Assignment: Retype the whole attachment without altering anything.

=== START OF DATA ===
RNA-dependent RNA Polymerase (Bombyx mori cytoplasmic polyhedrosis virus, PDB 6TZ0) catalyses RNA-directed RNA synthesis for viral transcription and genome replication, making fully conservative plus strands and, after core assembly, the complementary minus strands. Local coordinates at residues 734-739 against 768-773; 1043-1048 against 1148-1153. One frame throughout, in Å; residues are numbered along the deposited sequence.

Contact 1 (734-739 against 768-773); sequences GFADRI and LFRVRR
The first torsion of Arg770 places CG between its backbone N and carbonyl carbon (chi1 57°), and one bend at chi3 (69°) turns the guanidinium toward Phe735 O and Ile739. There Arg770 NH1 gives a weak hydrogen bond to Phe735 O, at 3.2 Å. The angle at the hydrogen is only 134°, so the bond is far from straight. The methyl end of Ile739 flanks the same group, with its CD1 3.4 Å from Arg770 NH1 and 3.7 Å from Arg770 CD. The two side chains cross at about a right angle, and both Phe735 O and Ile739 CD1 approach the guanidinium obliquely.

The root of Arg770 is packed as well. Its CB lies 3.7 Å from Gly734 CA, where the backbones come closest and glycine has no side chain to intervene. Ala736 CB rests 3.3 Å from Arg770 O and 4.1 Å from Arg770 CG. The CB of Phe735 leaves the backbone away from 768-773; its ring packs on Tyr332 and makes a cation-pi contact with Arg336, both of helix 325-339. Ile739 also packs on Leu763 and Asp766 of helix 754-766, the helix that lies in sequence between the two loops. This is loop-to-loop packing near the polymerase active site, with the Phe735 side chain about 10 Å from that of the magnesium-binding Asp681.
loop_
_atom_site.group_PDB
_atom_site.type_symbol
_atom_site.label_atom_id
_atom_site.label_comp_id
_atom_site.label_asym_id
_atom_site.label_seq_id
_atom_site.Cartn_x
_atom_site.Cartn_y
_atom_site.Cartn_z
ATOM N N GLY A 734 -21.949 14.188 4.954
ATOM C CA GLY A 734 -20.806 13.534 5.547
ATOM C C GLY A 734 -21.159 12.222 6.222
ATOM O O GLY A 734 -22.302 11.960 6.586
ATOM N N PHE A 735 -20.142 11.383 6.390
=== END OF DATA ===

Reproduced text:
RNA-dependent RNA Polymerase (Bombyx mori cytoplasmic polyhedrosis virus, PDB 6TZ0) catalyses RNA-directed RNA synthesis for viral transcription and genome replication, making fully conservative plus strands and, after core assembly, the complementary minus strands. Local coordinates at residues 734-739 against 768-773; 1043-1048 against 1148-1153. One frame throughout, in Å; residues are numbered along the deposited sequence.

Contact 1 (734-739 against 768-773); sequences GFADRI and LFRVRR
The first torsion of Arg770 places CG between its backbone N and carbonyl carbon (chi1 57°), and one bend at chi3 (69°) turns the guanidinium toward Phe735 O and Ile739. There Arg770 NH1 gives a weak hydrogen bond to Phe735 O, at 3.2 Å. The angle at the hydrogen is only 134°, so the bond is far from straight. The methyl end of Ile739 flanks the same group, with its CD1 3.4 Å from Arg770 NH1 and 3.7 Å from Arg770 CD. The two side chains cross at about a right angle, and both Phe735 O and Ile739 CD1 approach the guanidinium obliquely.

The root of Arg770 is packed as well. Its CB lies 3.7 Å from Gly734 CA, where the backbones come closest and glycine has no side chain to intervene. Ala736 CB rests 3.3 Å from Arg770 O and 4.1 Å from Arg770 CG. The CB of Phe735 leaves the backbone away from 768-773; its ring packs on Tyr332 and makes a cation-pi contact with Arg336, both of helix 325-339. Ile739 also packs on Leu763 and Asp766 of helix 754-766, the helix that lies in sequence between the two loops. This is loop-to-loop packing near the polymerase active site, with the Phe735 side chain about 10 Å from that of the magnesium-binding Asp681.
loop_
_atom_site.group_PDB
_atom_site.type_symbol
_atom_site.label_atom_id
_atom_site.label_comp_id
_atom_site.label_asym_id
_atom_site.label_seq_id
_atom_site.Cartn_x
_atom_site.Cartn_y
_atom_site.Cartn_z
ATOM N N GLY A 734 -21.949 14.188 4.954
ATOM C CA GLY A 734 -20.806 13.534 5.547
ATOM C C GLY A 734 -21.159 12.222 6.222
ATOM O O GLY A 734 -22.302 11.960 6.586
ATOM N N PHE A 735 -20.142 11.383 6.390